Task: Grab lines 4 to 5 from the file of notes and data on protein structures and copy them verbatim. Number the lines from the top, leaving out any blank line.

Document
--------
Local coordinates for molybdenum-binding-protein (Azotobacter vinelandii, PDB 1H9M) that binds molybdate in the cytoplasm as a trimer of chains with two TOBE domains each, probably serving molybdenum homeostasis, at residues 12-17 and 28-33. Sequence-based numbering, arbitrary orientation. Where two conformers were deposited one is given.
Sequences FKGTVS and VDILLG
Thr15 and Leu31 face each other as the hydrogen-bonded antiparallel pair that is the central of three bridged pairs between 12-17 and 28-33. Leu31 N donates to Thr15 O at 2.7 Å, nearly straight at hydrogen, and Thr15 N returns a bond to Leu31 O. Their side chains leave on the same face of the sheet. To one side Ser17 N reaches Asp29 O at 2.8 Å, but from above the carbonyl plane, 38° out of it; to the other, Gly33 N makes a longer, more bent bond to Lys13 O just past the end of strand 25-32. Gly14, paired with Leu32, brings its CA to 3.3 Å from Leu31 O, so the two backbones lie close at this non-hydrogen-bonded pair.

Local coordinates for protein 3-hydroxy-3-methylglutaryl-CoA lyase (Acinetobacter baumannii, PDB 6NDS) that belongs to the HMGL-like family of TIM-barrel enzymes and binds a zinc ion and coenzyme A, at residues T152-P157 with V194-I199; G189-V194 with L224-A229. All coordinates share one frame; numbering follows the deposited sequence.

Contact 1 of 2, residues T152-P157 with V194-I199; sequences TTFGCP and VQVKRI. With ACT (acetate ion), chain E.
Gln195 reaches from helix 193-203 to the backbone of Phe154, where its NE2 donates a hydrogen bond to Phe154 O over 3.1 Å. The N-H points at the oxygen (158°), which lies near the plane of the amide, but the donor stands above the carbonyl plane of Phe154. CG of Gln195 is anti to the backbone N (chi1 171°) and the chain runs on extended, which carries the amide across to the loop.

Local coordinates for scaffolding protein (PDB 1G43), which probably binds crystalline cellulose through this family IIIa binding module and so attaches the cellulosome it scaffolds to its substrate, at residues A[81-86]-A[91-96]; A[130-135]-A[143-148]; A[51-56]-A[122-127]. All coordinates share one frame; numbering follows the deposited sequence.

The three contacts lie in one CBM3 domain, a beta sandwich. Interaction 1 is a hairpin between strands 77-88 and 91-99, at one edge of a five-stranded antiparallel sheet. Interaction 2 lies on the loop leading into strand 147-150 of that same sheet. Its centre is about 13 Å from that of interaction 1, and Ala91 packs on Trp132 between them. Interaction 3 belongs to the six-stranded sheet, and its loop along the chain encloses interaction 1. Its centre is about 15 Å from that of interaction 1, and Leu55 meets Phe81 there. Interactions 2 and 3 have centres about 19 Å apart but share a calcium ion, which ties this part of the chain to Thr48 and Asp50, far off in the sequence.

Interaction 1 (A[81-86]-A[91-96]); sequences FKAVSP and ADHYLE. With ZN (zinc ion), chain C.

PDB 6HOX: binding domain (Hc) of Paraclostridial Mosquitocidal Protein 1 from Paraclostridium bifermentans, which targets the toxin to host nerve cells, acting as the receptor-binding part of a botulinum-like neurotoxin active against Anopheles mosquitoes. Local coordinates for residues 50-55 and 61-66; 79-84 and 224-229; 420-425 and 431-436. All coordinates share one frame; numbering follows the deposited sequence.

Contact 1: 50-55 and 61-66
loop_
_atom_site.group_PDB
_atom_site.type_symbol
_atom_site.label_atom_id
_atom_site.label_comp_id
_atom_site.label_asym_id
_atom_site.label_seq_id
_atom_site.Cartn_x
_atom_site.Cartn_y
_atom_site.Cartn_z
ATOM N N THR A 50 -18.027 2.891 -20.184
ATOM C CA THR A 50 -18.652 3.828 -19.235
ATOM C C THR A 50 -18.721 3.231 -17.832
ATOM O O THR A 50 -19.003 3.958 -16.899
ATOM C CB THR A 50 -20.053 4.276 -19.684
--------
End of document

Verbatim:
Local coordinates for protein 3-hydroxy-3-methylglutaryl-CoA lyase (Acinetobacter baumannii, PDB 6NDS) that belongs to the HMGL-like family of TIM-barrel enzymes and binds a zinc ion and coenzyme A, at residues T152-P157 with V194-I199; G189-V194 with L224-A229. All coordinates share one frame; numbering follows the deposited sequence.

Contact 1 of 2, residues T152-P157 with V194-I199; sequences TTFGCP and VQVKRI. With ACT (acetate ion), chain E.